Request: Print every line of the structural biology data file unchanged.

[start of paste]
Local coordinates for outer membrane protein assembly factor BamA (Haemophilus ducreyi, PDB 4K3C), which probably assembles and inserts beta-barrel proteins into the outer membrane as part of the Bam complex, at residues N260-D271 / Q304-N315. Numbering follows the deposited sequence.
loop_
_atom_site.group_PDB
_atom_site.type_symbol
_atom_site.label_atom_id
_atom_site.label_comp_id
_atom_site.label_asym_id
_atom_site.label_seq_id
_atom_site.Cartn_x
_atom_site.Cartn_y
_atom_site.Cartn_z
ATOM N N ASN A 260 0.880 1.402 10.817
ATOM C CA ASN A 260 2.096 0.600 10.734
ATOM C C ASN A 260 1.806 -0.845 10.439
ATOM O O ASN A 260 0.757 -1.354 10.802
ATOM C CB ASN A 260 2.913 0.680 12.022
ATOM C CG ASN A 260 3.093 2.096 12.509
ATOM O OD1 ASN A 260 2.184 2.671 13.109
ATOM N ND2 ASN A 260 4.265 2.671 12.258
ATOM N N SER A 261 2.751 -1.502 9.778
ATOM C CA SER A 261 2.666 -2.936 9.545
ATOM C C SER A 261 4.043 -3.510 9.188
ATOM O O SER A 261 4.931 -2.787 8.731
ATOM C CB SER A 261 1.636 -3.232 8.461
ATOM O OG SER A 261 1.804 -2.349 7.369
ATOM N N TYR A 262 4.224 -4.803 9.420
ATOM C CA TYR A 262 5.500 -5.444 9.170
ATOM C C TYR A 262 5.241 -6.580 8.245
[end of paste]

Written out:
Local coordinates for outer membrane protein assembly factor BamA (Haemophilus ducreyi, PDB 4K3C), which probably assembles and inserts beta-barrel proteins into the outer membrane as part of the Bam complex, at residues N260-D271 / Q304-N315. Numbering follows the deposited sequence.
loop_
_atom_site.group_PDB
_atom_site.type_symbol
_atom_site.label_atom_id
_atom_site.label_comp_id
_atom_site.label_asym_id
_atom_site.label_seq_id
_atom_site.Cartn_x
_atom_site.Cartn_y
_atom_site.Cartn_z
ATOM N N ASN A 260 0.880 1.402 10.817
ATOM C CA ASN A 260 2.096 0.600 10.734
ATOM C C ASN A 260 1.806 -0.845 10.439
ATOM O O ASN A 260 0.757 -1.354 10.802
ATOM C CB ASN A 260 2.913 0.680 12.022
ATOM C CG ASN A 260 3.093 2.096 12.509
ATOM O OD1 ASN A 260 2.184 2.671 13.109
ATOM N ND2 ASN A 260 4.265 2.671 12.258
ATOM N N SER A 261 2.751 -1.502 9.778
ATOM C CA SER A 261 2.666 -2.936 9.545
ATOM C C SER A 261 4.043 -3.510 9.188
ATOM O O SER A 261 4.931 -2.787 8.731
ATOM C CB SER A 261 1.636 -3.232 8.461
ATOM O OG SER A 261 1.804 -2.349 7.369
ATOM N N TYR A 262 4.224 -4.803 9.420
ATOM C CA TYR A 262 5.500 -5.444 9.170
ATOM C C TYR A 262 5.241 -6.580 8.245